Advance estimates of U.S. retail and food services sales for July 2019, adjusted for seasonal variation and holiday and trading-day differences, but not for price changes, were $523.5 billion, an increase of 0.7 percent (±0.5 percent) from the previous month, and 3.4 percent (±0.7 percent) above July 2018. Total sales for the May 2019 through July 2019 period were up 3.3 percent (±0.5 percent) from the same period a year ago. The May 2019 to June 2019 percent change was revised from up 0.4 percent (±0.5 percent)* to up 0.3 percent (±0.1 percent).And that increased sales number was still strong when you throw out a distortion from the 1-month increase in gas prices, at 0.6%. Grocery stores had sales up by 0.7%, and food and drinking places were up 1.1% for the month. The good retail sales figure led the Atlanta Fed to up its GDP Now forecast for Q3 2019 from 1.9% to 2.2%.
Even beaten-up brick-and-mortar retail such as electronics stores, department stores, and clothing stores all had increases between 0.8% and 1.2% for July.
But those increases pale in comparison to Non-store (usually online) retailers, who had a stunning 2.8% increase in sales for July. Yes, some of that was probably due to Amazon Prime day, but that sector is still up 16.0% from July 2018.
That longer-run growth from Amazon-type retailers is illustrative of a structural shift that continues in spite of the one-month increase in brick-and-mortar.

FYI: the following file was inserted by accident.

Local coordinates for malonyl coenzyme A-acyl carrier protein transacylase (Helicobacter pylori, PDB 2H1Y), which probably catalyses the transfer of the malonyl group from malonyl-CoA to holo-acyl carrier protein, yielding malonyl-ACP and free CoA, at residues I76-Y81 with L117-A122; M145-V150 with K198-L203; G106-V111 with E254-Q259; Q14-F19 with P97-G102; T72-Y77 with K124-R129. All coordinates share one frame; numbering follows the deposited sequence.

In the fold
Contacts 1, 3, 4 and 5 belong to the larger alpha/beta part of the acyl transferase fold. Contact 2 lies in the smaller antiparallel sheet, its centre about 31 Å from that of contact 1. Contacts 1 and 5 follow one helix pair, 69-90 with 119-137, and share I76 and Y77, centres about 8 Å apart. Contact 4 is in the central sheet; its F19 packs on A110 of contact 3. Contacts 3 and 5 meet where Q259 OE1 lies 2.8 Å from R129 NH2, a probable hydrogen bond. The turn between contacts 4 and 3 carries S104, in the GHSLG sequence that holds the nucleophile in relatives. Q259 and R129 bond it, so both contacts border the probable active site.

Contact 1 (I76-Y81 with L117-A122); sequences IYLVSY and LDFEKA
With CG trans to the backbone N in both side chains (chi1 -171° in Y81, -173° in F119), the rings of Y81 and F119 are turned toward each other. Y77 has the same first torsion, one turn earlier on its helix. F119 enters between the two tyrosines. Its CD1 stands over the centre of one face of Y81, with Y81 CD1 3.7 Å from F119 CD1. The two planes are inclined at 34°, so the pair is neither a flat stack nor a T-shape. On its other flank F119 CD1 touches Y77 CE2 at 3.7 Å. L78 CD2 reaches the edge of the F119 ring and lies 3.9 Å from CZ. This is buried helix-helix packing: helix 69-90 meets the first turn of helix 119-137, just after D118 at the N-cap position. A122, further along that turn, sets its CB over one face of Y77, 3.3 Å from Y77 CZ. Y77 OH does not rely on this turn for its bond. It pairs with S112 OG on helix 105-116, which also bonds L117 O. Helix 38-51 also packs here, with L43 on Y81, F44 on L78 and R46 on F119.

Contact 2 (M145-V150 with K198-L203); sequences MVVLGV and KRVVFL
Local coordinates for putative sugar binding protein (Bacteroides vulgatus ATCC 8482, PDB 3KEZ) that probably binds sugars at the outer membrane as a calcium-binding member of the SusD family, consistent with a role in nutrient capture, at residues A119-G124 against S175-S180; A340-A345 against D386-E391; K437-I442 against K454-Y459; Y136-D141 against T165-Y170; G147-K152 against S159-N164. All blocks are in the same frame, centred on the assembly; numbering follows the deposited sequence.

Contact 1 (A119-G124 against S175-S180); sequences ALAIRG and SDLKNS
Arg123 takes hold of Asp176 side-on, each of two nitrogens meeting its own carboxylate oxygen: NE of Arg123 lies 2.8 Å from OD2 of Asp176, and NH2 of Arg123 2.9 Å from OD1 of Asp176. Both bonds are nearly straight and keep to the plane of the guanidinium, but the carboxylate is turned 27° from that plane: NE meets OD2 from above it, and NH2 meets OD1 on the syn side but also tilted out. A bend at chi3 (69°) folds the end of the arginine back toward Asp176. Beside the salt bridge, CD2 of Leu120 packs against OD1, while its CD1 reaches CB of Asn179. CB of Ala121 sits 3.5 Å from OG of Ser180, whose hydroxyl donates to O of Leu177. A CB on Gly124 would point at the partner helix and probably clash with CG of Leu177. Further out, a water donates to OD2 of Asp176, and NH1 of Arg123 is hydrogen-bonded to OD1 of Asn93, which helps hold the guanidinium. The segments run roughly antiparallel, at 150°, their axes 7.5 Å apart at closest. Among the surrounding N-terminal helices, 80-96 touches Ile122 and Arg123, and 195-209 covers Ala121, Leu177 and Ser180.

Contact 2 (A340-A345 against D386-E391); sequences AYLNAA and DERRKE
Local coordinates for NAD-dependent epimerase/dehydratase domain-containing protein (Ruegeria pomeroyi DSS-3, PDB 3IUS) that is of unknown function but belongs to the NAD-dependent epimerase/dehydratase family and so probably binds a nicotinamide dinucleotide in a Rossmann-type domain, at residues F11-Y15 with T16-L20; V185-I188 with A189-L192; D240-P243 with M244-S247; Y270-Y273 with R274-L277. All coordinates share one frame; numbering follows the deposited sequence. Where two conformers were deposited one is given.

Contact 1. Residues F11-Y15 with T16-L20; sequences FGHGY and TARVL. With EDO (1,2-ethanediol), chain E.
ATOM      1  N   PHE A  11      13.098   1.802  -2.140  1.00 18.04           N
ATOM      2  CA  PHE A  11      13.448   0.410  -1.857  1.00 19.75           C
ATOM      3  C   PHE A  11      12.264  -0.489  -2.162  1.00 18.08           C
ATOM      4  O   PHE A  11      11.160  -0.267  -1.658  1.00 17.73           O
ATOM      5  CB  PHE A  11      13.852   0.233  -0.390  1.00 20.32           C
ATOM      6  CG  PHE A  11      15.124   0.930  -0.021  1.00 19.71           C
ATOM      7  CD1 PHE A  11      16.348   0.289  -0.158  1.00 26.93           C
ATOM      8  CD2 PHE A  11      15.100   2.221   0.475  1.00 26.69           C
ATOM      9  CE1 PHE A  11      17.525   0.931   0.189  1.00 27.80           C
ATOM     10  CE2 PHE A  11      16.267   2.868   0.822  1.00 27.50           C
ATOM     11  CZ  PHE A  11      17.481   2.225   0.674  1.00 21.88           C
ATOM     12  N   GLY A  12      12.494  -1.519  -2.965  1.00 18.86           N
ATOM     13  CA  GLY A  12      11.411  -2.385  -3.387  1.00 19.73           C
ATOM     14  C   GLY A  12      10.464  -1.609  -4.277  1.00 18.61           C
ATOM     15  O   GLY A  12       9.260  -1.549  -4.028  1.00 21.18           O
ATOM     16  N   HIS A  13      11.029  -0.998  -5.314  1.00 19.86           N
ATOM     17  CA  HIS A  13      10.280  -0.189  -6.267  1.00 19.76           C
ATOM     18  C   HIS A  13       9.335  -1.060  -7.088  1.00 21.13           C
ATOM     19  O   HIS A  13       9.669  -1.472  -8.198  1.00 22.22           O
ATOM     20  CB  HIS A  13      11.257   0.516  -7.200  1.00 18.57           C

Change in retail sales July 2018 – July 2019
Non-store retailers +16.0%
Books/sporting goods/hobby stores – 0.5%
Clothing stores -2.4%
Building materials/gardening stores -2.9%
Electronics/appliance stores -3.5%
Department stores -4.7%
So it’ll take more than 1 month of decent numbers from brick-and-mortar to convince me that there won’t be more store closings on the horizon. Just this week, we learned that The Avenue clothing chain will close all 222 of its stores across 33 states, and 26 more Sears/Kmart stores are folding up after hundreds of prior closings.
Store closings have already exceeded the total amount we had in 2018, and could reach 12,000 by the end of December.
That’s a lot of empty lot space to fill, and it seems that this Fall, a sizable percentage of property taxes will get shifted onto homeowners (and that’s before we add in the “dark store” loophole that will burden homeowners in Wisconsin even more). Then realize that a lot of homeowners won’t be able to write off those higher property taxes due to the GOP’s Tax Scam, and it seems like there’s a squeeze on everyday consumers that’s coming. But at least in July, those looming problems weren’t stopping Americans from spending money at the stores.
Granted, in late July the stock market was 1,600 points higher vs now, and “recession” wasn’t on people’s mind. Which makes me curious to see if the recent recession talk will cause people to clamp down on their wallets, a decision that would practically guarantee that there WILL be a recession.